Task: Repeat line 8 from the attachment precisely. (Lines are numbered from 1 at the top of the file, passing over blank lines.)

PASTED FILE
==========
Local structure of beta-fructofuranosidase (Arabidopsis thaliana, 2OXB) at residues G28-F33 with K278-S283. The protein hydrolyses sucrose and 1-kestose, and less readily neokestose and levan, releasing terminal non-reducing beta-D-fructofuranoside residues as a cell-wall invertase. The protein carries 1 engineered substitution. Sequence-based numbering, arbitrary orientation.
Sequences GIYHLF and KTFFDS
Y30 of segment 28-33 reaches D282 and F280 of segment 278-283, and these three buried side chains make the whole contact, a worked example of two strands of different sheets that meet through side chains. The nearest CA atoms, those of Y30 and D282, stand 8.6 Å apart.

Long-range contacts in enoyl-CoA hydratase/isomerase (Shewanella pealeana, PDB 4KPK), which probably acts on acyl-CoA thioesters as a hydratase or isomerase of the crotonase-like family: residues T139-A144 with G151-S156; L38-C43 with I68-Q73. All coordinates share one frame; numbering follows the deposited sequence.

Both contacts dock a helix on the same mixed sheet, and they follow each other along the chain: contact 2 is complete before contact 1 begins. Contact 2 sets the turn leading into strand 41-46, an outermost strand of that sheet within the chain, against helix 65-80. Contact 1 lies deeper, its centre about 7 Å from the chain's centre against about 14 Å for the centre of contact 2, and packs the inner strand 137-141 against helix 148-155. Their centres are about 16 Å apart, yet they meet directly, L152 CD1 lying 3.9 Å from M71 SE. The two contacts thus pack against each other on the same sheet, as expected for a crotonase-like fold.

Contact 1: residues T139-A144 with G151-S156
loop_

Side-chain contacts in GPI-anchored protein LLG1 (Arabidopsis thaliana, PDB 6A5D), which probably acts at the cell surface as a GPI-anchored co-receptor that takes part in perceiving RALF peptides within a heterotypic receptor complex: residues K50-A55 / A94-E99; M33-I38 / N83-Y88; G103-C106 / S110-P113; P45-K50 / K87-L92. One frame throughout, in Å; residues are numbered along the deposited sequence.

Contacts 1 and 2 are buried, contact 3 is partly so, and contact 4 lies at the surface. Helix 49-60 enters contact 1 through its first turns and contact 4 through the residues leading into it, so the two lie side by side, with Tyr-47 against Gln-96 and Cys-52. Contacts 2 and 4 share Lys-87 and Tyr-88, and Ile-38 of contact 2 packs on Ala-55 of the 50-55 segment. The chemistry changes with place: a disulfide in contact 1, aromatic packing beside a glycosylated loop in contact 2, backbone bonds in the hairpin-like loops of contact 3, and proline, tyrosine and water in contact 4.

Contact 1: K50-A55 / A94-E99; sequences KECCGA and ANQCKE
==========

Side-chain contacts in GPI-anchored protein LLG1 (Arabidopsis thaliana, PDB 6A5D), which probably acts at the cell surface as a GPI-anchored co-receptor that takes part in perceiving RALF peptides within a heterotypic receptor complex: residues K50-A55 / A94-E99; M33-I38 / N83-Y88; G103-C106 / S110-P113; P45-K50 / K87-L92. One frame throughout, in Å; residues are numbered along the deposited sequence.